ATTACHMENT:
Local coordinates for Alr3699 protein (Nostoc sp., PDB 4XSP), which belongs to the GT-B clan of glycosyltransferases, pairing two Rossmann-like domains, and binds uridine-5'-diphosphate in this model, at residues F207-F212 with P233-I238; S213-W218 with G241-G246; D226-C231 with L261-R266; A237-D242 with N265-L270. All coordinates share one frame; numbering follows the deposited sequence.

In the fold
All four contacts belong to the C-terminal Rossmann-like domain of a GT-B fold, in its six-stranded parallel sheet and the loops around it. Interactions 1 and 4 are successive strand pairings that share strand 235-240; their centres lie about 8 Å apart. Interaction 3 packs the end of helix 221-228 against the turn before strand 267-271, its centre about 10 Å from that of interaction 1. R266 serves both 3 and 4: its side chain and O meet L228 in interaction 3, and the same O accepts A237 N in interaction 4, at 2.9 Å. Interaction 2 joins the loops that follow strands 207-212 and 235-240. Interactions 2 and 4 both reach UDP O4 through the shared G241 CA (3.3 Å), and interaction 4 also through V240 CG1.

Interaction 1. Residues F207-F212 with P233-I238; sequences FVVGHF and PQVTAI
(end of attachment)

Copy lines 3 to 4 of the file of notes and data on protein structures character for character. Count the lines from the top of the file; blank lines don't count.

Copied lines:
All four contacts belong to the C-terminal Rossmann-like domain of a GT-B fold, in its six-stranded parallel sheet and the loops around it. Interactions 1 and 4 are successive strand pairings that share strand 235-240; their centres lie about 8 Å apart. Interaction 3 packs the end of helix 221-228 against the turn before strand 267-271, its centre about 10 Å from that of interaction 1. R266 serves both 3 and 4: its side chain and O meet L228 in interaction 3, and the same O accepts A237 N in interaction 4, at 2.9 Å. Interaction 2 joins the loops that follow strands 207-212 and 235-240. Interactions 2 and 4 both reach UDP O4 through the shared G241 CA (3.3 Å), and interaction 4 also through V240 CG1.

Interaction 1. Residues F207-F212 with P233-I238; sequences FVVGHF and PQVTAI